This article, entitled Twilight-based fan fiction promised the same literary success as 50 Shades of Grey, originally appeared in The Independent on Friday 25 July, 2014:
When Lancashire schoolteacher Sophie Jackson was given a Twilight book by her pupils she initially refused to read it.
But hooked by the vampire tale, Ms Jackson was inspired her to compose her own fan fiction, which has resulted in the first-time writer being hailed as the next literary sensation.
The English teacher from Chorley has just agreed a series of international publishing deals for A Pound of Flesh, the latest blockbuster to emerge from stories posted on fan fiction websites.
A “tale of loyalty, love and redemption”, incorporating some steamy sex scenes, the New York-set stories, originally published on fanfiction.net, have been read 4 million times and reviewed 22,000 times, winning a host of web fiction awards. Fans have produced their own YouTube tribute videos.
Simon & Schuster won an auction for the A Pound of Flesh trilogy in the US, while Headline will publish the first novel in the UK in Summer 2015. The Lorella Belli Literary Agency has negotiated further deals for Italy, Spain and France with the Scandinavian rights also being snapped up.
Following the path blazed by E.L. James’ 50 record-breaking 50 Shades of Grey, A Pound of Flesh creates a new story, updated in regular instalments during Ms Jackson’s school downtime, using the popular Twilight characters as a starting point.
Set in a Brooklyn prison, Ms Jackson’s story begins with Twilight’s ‘Isabella Swan’ starting a new job as a tutor in a Brooklyn prison, to repay a debt to her father. ‘Edward Cullen’, with his own pound of flesh to claim, is the dangerous, yet mysterious Punk Ass inmate student in her class.
What follows is “the ultimate forbidden love story with an irresistible bad boy hero and a feisty, complex heroine, drawn together by a secret which connects them in ways they cannot foresee”, according to Kate Byrne of Headline Publishing. The characters have been renamed for the novel version, to avoid rights problems.
Ms Jackson, 32, who teaches at a Preston high school, told The Independent: “I never imagined in a million years that this would end up as a published novel. Writing was just a creative itch I had to scratch.”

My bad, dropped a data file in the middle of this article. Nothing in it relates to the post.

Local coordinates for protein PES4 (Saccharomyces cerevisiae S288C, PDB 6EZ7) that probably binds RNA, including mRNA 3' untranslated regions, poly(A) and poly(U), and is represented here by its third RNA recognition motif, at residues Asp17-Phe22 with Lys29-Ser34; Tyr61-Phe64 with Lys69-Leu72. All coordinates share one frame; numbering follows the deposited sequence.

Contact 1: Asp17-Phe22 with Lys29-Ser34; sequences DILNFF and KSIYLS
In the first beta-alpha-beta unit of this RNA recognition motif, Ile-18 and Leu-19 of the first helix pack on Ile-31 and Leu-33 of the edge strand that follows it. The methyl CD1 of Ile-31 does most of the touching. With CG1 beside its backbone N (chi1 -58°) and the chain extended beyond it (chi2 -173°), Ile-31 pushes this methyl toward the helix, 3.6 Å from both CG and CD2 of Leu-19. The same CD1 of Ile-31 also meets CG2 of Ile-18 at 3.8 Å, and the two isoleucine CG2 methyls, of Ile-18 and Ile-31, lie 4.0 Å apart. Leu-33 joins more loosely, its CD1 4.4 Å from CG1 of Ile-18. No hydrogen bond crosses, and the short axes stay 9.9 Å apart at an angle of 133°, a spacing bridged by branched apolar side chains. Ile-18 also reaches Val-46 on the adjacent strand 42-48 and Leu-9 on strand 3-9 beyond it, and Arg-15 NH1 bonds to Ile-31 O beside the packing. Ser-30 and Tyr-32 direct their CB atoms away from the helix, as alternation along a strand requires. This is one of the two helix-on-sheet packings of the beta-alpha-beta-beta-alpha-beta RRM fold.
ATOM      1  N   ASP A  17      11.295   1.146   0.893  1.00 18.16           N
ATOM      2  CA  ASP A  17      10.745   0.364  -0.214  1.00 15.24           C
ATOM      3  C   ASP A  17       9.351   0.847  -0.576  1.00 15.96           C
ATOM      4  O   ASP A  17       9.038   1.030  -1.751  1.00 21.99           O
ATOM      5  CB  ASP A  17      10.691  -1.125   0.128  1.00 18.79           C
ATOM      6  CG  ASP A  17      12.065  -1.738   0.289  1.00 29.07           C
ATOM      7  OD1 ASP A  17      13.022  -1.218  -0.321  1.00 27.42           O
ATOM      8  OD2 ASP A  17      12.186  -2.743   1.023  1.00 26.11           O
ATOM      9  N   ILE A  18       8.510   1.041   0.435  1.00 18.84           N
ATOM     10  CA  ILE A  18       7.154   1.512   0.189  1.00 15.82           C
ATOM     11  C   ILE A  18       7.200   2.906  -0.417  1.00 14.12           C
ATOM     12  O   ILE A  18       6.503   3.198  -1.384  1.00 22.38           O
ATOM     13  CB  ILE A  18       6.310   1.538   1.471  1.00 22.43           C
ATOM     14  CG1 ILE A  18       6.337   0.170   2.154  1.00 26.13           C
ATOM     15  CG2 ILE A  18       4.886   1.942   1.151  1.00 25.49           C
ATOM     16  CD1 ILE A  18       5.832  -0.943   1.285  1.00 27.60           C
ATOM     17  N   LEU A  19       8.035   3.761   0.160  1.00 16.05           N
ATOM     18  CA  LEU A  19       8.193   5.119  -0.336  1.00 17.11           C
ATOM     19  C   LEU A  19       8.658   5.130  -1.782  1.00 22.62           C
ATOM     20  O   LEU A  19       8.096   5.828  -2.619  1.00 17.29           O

She has her students to thank. “They kept saying ‘Miss, you have to read Twilight.’ I said I hadn’t got time for that. Then a copy landed on my desk. Of course I devoured it and it made me want to read more about the characters.
“I found fan fiction and I thought ‘write what you know’. I knew these characters inside out and I thought I could match the best examples of fan fiction. The instant feedback you get from writing fan fiction was invaluable in developing the story.”
The teacher wanted to ensure that her stories had literary merit. “I wanted them to challenge on an intellectual level. I did my research on New York, although I’ve only been three times. I want my female characters to be strong and independent not wishy-washy. I’m very independent so although Kat isn’t autobiographical, there is some of me in the stories.”
Ms Jackson is now hard at work editing her 517,000 web words down for the first novel. Discussions over film rights are ongoing. But she isn’t ready to quit the day job just yet. “I intend to carry on teaching. I don’t think the pupils who gave me the Twilight book have read the stories yet.”
Publishers demanded a 50 Shades of Grey-style trilogy to extend the life of her characters. Ms Byrne said: “The whole Headline Eternal team were blown away by Sophie’s innate storytelling ability, her remarkably authentic American voice and the intensity of emotion, passion and true love she brings so vividly to life.”